I'll have to look around at cameras or find my old point and shoot perhaps. I currently just hold my phone up to the eyepiece and it gives a roughly blurred semblance of an idea of what the scope is pointed at... sometimes.
 
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Re: Astronomers and the Scopes they love

Thu Jan 26, 2017 2:16 pm

Duct Tape Dude wrote:
I currently just hold my phone up to the eyepiece and it gives a roughly blurred semblance of an idea of what the scope is pointed at... sometimes.

Ah, I may have been unclear: I don't use the point-and-click with my telescope, I just mount it on a camera tripod on its own, dial in the settings and point it at the moon. I haven't done it in a while, but let me see what I can dig up from a few years ago ...


Moon
 
Mr Bill
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Re: Astronomers and the Scopes they love

Thu Jan 26, 2017 4:30 pm

I have a used 8 inch Celestron Schmidt-Cassegrains that I really need to get out and try this year before Orion is gone.
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Re: Astronomers and the Scopes they love

Thu Jan 26, 2017 5:47 pm

Mr Bill wrote:
I have a used 8 inch Celestron Schmidt-Cassegrains that I really need to get out and try this year before Orion is gone.

M42 is a juicy target and a good first view to draw kids into telescopes.
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TheEmrys
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Re: Astronomers and the Scopes they love

Thu Jan 26, 2017 5:54 pm

Cool deal! Very helpful stuff here.
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Re: Astronomers and the Scopes they love

Thu Jan 26, 2017 8:02 pm

Chuckaluphagus wrote:
I've gotten excellent (well, I think they're lovely) photos of the moon using just a good point-and-click camera that has optical image stabilization, on a heavy, stable tripod.

The moon is a rather huge target compared to most things that you'd point a telescope at.  During a lunar eclipse a few years ago, I shot the moon hand-held with an image-stabilized 400mm telephoto lens on an EOS 7D (640mm equivalent field of view).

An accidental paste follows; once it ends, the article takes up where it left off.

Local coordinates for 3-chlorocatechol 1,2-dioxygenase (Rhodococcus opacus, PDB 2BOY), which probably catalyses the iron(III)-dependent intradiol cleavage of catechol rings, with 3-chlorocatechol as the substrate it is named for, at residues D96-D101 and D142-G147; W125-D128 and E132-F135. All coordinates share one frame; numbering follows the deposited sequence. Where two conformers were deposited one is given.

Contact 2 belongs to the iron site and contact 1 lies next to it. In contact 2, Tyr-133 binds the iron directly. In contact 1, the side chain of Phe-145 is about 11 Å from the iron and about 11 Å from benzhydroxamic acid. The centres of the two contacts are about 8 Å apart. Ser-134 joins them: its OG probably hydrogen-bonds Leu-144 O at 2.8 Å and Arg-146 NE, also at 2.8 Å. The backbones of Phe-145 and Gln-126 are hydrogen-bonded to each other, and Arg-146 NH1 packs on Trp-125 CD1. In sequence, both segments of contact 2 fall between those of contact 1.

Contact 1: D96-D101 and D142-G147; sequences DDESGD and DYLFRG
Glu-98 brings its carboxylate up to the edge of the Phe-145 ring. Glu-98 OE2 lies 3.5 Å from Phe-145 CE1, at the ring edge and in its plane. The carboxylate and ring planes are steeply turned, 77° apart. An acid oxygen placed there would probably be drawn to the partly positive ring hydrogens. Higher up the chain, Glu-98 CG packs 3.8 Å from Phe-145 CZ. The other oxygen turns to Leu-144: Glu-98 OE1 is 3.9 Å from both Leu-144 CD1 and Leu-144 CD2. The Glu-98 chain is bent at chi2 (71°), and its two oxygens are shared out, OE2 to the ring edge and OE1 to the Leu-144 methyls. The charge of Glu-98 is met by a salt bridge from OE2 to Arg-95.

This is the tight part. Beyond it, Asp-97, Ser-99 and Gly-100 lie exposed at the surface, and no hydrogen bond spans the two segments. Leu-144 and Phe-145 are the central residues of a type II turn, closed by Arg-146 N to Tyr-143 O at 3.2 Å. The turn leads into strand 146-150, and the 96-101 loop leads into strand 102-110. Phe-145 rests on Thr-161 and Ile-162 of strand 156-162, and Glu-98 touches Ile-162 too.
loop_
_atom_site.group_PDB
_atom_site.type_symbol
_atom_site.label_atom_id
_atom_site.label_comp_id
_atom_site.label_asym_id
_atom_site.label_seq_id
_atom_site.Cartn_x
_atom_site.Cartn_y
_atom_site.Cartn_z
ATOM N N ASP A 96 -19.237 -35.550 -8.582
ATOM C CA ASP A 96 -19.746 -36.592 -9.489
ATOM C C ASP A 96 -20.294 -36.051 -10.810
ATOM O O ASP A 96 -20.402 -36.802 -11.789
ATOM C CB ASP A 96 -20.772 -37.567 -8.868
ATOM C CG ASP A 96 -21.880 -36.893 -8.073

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Re: Astronomers and the Scopes they love

Thu Jan 26, 2017 8:09 pm

JustAnEngineer wrote:
Chuckaluphagus wrote:
I've gotten excellent (well, I think they're lovely) photos of the moon using just a good point-and-click camera that has optical image stabilization, on a heavy, stable tripod.

The moon is a rather huge target compared to most things that you'd point a telescope at.  During a lunar eclipse a few years ago, I shot the moon hand-held with an image-stabilized 400mm telephoto lens on an EOS 7D (640mm equivalent field of view).

Of course. But for a newcomer, it's a great thing to view with a telescope or zoom lens because it's a) easy and b) we get so much more detail than we can see with the naked eye. I still love looking at the moon (through a filter, because otherwise wow is that rough on the eyes) any chance I get.
 
TheEmrys
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Re: Astronomers and the Scopes they love

Fri Jan 27, 2017 9:57 pm

What sort of filter? Neutral Density? Polarizer?
Sony RX1
Fuji XT2
16-55/28, 56/1.2, 18-135, 55-200
Minolta MC 50/1.4, MD 35-70/3.5, 300/4.5 and a bunch more.
 
Chuckaluphagus
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Re: Astronomers and the Scopes they love

Sat Jan 28, 2017 9:45 am

TheEmrys wrote:
What sort of filter? Neutral Density? Polarizer?

A 25% neutral density filter.
 
Mr Bill
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Re: Astronomers and the Scopes they love

Thu Mar 09, 2017 1:42 pm

Check out this Sombrero-like moon of Saturn I'm guessing it had a liquid core from gravitational flexing and then cracked all the way around.